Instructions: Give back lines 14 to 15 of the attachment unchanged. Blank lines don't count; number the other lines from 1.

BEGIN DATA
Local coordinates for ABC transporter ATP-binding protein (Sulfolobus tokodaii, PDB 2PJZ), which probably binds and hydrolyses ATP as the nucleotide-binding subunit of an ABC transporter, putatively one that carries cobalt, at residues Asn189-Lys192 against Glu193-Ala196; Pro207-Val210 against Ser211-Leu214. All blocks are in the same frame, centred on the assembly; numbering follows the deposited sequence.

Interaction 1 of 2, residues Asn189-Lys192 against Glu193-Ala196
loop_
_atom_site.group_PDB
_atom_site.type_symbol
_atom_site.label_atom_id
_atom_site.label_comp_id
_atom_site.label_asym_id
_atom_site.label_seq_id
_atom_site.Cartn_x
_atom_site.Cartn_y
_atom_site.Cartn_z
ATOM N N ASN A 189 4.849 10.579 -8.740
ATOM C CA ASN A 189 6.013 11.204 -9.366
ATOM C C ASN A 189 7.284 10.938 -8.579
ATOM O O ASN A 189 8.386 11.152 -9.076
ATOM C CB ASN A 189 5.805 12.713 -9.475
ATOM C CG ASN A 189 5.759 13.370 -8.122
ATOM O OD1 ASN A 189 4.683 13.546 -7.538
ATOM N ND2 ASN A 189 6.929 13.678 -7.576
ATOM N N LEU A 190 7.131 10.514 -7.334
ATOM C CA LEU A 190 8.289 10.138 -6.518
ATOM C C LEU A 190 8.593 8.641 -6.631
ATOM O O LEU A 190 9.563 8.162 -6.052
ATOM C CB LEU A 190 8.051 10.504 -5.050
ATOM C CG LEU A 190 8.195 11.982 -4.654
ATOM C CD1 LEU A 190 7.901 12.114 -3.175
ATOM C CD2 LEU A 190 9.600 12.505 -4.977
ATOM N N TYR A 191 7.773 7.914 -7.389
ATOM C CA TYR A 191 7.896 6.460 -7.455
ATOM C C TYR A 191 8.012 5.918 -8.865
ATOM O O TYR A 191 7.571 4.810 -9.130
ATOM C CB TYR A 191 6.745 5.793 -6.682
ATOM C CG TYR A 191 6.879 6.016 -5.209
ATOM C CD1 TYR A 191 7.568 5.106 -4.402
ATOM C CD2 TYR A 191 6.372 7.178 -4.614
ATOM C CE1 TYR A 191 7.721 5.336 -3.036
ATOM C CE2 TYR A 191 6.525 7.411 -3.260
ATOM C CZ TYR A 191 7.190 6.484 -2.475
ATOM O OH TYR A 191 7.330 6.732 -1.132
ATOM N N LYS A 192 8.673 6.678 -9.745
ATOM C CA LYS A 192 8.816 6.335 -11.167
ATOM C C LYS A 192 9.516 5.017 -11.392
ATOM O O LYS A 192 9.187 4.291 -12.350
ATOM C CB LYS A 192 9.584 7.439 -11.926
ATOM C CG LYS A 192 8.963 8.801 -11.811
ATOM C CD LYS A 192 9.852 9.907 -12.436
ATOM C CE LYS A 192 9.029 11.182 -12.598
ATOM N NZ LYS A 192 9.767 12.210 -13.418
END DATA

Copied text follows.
ATOM C CA ASN A 189 6.013 11.204 -9.366
ATOM C C ASN A 189 7.284 10.938 -8.579